Preventing HIV Clinician Burnout: Working With a Strong Team and Staying on Top of Research

When Laura Cheever, M.D., started working as an HIV doctor in San Francisco in 1990, she thought that most of her newly diagnosed patients would likely die of AIDS-related complications. Today, Cheever feels elated to be able to tell her patients that they can expect a near-normal lifespan thanks to advancements in antiretroviral therapy.

But that is not to say that working as an HIV provider is a stress-free job.

"Burnout does happen over time," said Cheever, associate administrator of the HIV/AIDS Bureau, Health Resources and Services Administration (HRSA), in Rockville, Maryland. "Providers need to really take care of themselves, take time out and connect with others," she said.

"The biggest frustration today is the challenge of seeing patients with complex problems," said Kevin Fiscella, M.D., M.P.H., professor at the University of Rochester. Today, physicians also face growing administrative challenges that can lead to burnout, Fiscella said.

It is important "to have relationships with providers doing similar work, to share experiences and acknowledge the stress the work can bring," said Peter Meacher, M.D., chief medical officer at Callen-Lorde Community Health Center, in New York City.

As an HIV provider, self-care means working with a strong team, staying on top of current research and making time for exercise and work/life balance, experts agreed.

Team-Based Care

Working with a team is an important part of self-care, said Meacher. "When a provider has a challenging situation and is looking after a patient or patients who are in a lot of distress, I think it is enormously helpful to look laterally for support," Meacher said.

Some patients may be suffering from substance abuse and other problems. The best way to help challenging patients is to act not as an individual provider, but as a team of people, Meacher said.

Cheever shares her high-need patients with a team of experts, including a nurse, pharmacist and case manager. Team-based care makes it less likely that a provider will "hit a wall" with a particularly demanding patient, Cheever said.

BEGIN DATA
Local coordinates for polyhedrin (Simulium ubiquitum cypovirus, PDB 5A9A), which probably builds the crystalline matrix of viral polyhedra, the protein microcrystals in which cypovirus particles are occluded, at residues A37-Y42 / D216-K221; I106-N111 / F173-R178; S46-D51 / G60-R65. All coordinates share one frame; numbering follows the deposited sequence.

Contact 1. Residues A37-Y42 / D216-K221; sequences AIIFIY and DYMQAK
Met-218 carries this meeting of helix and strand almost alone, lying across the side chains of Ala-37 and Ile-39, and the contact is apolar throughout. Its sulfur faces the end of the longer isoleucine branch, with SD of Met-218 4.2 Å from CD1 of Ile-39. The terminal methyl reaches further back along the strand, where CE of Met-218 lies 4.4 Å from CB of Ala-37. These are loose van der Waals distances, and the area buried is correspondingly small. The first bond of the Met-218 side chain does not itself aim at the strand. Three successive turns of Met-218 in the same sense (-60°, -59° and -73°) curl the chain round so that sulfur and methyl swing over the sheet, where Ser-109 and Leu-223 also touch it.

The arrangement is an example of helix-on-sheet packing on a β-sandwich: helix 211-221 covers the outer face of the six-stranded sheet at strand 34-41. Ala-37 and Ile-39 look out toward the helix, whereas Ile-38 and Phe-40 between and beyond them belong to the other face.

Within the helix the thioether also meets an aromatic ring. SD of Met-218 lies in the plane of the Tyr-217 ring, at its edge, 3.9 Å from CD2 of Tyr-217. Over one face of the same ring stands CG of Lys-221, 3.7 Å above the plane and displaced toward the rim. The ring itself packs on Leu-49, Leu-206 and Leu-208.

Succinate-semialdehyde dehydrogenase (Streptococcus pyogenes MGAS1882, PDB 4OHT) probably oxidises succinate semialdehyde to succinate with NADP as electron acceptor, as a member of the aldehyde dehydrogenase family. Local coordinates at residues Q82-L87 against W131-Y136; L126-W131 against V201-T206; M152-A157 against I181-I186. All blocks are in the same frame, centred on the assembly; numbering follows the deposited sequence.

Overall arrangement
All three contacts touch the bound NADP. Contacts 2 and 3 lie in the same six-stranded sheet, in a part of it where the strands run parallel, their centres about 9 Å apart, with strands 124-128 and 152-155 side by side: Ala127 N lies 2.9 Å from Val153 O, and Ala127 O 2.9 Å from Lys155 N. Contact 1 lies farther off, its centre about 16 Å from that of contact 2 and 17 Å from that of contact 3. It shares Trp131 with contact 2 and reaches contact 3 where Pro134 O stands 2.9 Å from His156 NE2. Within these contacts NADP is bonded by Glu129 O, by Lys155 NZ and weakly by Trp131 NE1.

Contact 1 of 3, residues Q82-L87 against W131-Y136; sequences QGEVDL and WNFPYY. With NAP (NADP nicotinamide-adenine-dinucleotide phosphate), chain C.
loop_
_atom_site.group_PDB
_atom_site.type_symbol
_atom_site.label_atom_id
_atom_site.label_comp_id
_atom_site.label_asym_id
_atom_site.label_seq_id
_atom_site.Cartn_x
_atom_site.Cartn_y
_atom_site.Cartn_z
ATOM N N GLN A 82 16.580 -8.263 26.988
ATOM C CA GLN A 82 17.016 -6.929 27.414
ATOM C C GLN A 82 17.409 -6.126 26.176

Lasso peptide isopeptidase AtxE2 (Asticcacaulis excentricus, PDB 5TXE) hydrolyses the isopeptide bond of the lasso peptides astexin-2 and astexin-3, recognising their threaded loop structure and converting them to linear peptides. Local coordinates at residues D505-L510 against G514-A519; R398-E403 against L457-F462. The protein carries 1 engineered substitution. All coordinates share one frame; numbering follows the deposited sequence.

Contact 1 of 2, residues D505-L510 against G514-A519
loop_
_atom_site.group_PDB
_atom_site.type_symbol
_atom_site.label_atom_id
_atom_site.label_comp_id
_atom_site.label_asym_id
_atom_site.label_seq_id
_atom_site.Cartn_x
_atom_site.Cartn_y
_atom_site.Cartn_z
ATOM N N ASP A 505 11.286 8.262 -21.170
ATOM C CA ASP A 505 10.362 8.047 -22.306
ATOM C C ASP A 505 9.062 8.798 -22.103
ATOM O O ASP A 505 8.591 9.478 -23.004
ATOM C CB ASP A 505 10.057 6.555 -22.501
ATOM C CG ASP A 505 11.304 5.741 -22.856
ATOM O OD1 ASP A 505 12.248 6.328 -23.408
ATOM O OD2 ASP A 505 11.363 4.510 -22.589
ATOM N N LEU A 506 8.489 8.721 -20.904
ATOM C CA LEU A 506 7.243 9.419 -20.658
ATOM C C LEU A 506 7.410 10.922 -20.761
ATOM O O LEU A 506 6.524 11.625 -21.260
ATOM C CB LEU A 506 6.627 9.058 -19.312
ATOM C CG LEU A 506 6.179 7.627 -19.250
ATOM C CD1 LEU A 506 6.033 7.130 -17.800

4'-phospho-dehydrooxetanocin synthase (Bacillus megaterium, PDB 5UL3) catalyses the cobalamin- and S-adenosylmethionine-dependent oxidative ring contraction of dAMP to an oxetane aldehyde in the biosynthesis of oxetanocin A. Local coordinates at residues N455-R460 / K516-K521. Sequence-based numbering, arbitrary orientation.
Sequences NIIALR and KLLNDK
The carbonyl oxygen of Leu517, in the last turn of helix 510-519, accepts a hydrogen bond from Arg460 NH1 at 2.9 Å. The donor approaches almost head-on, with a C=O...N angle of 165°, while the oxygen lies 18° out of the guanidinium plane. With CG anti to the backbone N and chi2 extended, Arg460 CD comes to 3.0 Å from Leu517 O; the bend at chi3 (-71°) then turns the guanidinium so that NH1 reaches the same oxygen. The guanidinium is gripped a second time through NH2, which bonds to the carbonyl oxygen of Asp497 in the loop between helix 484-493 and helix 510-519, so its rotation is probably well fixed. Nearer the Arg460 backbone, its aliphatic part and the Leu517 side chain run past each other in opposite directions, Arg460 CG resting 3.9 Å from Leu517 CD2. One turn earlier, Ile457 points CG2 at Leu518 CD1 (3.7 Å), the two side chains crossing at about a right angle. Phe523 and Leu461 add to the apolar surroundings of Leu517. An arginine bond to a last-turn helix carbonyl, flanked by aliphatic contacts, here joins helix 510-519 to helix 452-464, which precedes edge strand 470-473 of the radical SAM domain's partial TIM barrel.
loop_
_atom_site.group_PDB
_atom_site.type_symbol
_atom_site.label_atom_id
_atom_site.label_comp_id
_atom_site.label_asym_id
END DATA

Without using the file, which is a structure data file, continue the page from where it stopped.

"Very few people are working in HIV by accident," said Cheever. HIV clinics can feel like home because providers there have a common purpose, she continued. Team-based care is also important for clinicians who work in private practice, said Meacher.

According to Fiscella, a team-based approach can be applied not only as a way to cope with challenging patients, but also as a way to ease administrative burdens.

"We've all seen that, as we are asked to do more and more with less and less time, one starts to feel ... an erosion in a feeling of competence," Fiscella said. For example, physicians are increasingly asked to seek prior authorization forms for medications, and the existence of an electronic medical record allows physicians to log in at home instead of leaving work at the office, he continued.

A motivated and competent administrative staff and clinical team can support each other to manage an ever-growing administrative burden and avoid burnout, he added.

Staying on Top of Research

With HIV guidelines that change every year, it can be difficult to stay on top of all new HIV research. The constantly shifting guidelines can be especially demanding for primary care providers who only treat a very small number of HIV patients.

Providers who want to brush up on HIV expertise can pick from a wide variety of continuing medical education programs and other available resources.

"I think a good starting point to consider is the American Academy of HIV Medicine (AAHIVM)," said Meacher. AAHIVM offers a certification program for clinicians hoping to broaden their HIV expertise. Clinical providers who complete the program, which includes an open book exam taken every two years, will be certified "HIV Specialists."

The AAHIVM certification is a "validating process," and it is "reassuring to feel you have that qualification," Meacher said.

Another resource is the AIDS Education and Training Center (AETC) Program, under the umbrella of the Ryan White HIV/AIDS Program. AETC is a national network of HIV experts, and the program helps distill HIV information in to bite-sized chunks, said Cheever.

An additional Ryan White Act-funded resource is the TARGET Center, which is a source of technical assistance and training for clinicians.

Yet another resource, the Clinical Consultation Center, is almost like a clinician hotline for confusing or complex cases.

For example, Cheever reached out to the Consultation Center after getting back some "very strange" syphilis tests results for one of her patients. Experts at the Consultation Center offered her advice on how to handle that patient's case.

Ultimately, "one of the best resources we have is the HIV guidelines posted on the AIDSinfo website," Cheever said. This website also posts any new research that supports or changes the most up-to-date thinking reflected in the treatment guidelines, she said.